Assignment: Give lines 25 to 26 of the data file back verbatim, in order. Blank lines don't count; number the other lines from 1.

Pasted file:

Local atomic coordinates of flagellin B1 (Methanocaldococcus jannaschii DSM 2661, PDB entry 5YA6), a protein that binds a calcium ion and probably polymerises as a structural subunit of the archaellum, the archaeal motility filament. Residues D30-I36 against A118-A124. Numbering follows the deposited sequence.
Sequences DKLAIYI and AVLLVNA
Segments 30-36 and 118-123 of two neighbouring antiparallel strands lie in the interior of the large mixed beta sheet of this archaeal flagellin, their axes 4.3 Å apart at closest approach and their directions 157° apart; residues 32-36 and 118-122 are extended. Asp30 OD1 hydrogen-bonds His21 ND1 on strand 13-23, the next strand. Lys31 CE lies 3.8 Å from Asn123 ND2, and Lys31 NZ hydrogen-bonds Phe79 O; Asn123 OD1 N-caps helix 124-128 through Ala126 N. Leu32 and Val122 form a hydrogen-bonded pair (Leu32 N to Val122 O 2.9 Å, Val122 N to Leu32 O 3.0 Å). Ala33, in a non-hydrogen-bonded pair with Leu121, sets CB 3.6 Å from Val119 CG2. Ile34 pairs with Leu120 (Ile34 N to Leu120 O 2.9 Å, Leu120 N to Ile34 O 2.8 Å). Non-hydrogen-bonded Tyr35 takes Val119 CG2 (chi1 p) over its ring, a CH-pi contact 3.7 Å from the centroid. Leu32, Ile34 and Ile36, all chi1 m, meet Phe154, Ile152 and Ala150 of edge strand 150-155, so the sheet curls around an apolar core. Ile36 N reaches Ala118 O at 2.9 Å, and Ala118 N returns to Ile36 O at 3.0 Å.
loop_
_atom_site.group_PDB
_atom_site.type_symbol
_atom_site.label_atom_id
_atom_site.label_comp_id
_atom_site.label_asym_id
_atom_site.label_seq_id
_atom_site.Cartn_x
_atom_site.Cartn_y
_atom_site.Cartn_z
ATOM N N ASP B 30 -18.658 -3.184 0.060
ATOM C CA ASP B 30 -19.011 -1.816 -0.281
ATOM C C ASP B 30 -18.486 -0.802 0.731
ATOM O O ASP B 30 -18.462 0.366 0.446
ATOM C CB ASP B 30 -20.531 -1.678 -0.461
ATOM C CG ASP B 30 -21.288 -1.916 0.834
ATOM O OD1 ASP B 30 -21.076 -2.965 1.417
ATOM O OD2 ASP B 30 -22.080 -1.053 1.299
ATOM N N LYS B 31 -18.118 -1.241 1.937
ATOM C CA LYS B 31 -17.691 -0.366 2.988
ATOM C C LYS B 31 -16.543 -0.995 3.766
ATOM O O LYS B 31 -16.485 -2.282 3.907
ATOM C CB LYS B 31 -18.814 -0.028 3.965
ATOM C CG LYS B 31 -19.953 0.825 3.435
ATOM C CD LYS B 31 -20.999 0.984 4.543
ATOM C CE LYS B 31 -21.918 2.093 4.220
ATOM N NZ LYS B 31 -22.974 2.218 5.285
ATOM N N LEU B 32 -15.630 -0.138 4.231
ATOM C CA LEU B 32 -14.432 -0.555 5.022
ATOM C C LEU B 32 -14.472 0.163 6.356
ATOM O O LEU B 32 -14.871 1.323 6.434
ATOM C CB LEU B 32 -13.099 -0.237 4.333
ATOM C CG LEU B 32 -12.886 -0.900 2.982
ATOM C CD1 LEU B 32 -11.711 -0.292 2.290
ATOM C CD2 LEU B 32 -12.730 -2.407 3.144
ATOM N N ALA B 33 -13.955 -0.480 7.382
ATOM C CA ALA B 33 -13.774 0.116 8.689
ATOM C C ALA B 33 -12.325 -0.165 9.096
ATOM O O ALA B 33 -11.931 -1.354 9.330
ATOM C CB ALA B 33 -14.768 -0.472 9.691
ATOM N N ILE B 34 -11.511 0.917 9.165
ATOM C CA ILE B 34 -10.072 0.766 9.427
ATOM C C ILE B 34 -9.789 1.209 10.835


ATOM O O LYS B 31 -16.485 -2.282 3.907
ATOM C CB LYS B 31 -18.814 -0.028 3.965